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Americans Like Obama, But They're Doing The Math Americans Like Obama, But They're Doing The Math

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Americans Like Obama, But They're Doing The Math

Most people generally subscribe to the president's goals but are troubled by the specifics and the costs of achieving them.

The bad thing about being awash in a flood of polling data is that the survey results don't always agree. Just as I begin to settle on one conclusion, new figures appear to support a different one.

The plethora of new polls initially appeared to indicate that President Obama's job-approval ratings were starting to take their first -- some would say inevitable -- dip. An NBC News/Wall Street Journal survey by two of the best pollsters in the business placed Obama's job approval at 56 percent. In the Gallup Organization's tracking polls, his approval had dropped to 59 percent four times this year but had always climbed back into the 60s. In the past week, though, that number dipped to 57 percent and held there for several days, suggesting that his "trading range" had declined a bit. A CBS News/New York Times poll, however, pegged Obama's approval rating at a healthy 63 percent. An ABC News/Washington Post poll placed it even higher, 65 percent, as his Gallup tracking number rose back up to 60 percent. Go figure.


Perhaps, the best way to make sense of these seemingly contradictory results is to see the president's lowest approval numbers -- 56 percent and 57 percent -- as the current floor and to see the highest ones -- 63 percent and 65 percent -- as the current ceiling.

When we look deeper into the surveys' results, we see that most Americans like Obama personally -- that is, except for the 25 to 30 percent who still consider themselves Republicans. Most people generally subscribe to his goals but are troubled by the specifics and the costs of achieving them. They definitely want to see significant health care reform, but they worry about how an overhaul could affect them. They want to see something done about the environment and global warming and want to make the U.S. more energy-efficient and independent, but they are nervous about how the changes will impact them. They want the government to do what it can to turn the economy around, but they worry about the price tag. The public shows a willingness to give Obama the benefit of the doubt, but it is reserving the right to worry about how his goals will work out in the end and how much they will cost.

With regard to the economy, the public's focus seems to be shifting from "Do what it takes to get us out" to "Holy mackerel, look how much they spent to get us out of this mess!" Interestingly, this hesitation comes just as real signs suggest that the economic downturn may be bottoming out in this country. Some forecasters, notably the ISI Group, are even predicting modest economic growth of 2 percent in the third quarter of this year, 3 percent in the fourth quarter, and 3.5 percent for 2010.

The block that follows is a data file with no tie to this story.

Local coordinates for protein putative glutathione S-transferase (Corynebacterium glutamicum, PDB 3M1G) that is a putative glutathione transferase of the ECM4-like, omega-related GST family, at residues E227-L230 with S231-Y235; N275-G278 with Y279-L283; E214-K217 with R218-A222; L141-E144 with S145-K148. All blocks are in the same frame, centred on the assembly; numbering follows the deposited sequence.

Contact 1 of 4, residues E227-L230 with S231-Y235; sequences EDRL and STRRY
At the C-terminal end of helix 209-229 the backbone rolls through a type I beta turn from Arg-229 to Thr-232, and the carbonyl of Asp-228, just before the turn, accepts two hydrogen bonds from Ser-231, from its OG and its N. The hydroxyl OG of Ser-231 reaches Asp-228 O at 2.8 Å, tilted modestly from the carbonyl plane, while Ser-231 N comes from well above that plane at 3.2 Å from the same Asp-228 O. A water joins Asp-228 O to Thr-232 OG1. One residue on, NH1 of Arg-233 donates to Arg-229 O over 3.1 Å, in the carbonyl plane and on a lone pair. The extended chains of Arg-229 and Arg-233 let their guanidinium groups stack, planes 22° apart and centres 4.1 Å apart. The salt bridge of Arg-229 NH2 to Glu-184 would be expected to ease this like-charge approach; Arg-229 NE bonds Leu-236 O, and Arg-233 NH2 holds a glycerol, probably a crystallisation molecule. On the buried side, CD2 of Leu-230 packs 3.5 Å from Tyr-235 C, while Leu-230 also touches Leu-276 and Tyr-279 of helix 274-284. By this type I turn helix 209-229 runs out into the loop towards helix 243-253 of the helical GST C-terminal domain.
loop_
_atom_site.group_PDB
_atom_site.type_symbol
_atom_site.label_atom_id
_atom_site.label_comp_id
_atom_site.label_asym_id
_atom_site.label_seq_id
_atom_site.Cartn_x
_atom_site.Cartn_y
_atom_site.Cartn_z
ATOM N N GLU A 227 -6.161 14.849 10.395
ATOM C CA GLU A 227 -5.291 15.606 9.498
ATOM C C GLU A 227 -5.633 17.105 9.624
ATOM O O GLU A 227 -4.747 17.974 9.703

Most people generally subscribe to President Obama's goals but are troubled by the specifics and the costs of achieving them.

Indeed, after watching the federal government spend huge amounts of money over the past eight and a half years, Americans seem to be developing a concern about costs and deficits. Their cautiousness matches up with an increasing personal savings rate and other rather curious signs of a newfound austerity. We see front-page stories in The Washington Post about the surge in vegetable gardens and about more vacationers driving rather than flying to their destinations. These speak to a frugality that would have seemed out of place just a few years ago.

One thing that I find particularly fascinating is that many people, including some in my family, who always took the Amtrak Metroliner or the Delta or US Airways shuttles to New York, are now riding one of the express buses that go between D.C. and the Big Apple for $20 to $25 each way. These buses are carrying people who normally wouldn't be caught dead on a Greyhound. It is certainly an exaggeration to compare these days to the Great Depression, which followed the wretched excesses of the period from the Gay '90s to the Roaring '20s, but there is more than a faint resemblance.

Perhaps the first two years of the Obama administration will be focused on getting the country out of the recession and doing big and bold things, making painful concessions to do so. And perhaps then the focus will shift to paying for it all and trying to align the federal budget to this new and long overdue public desire for thrift.


This article appears in the June 27, 2009 edition of National Journal Magazine.

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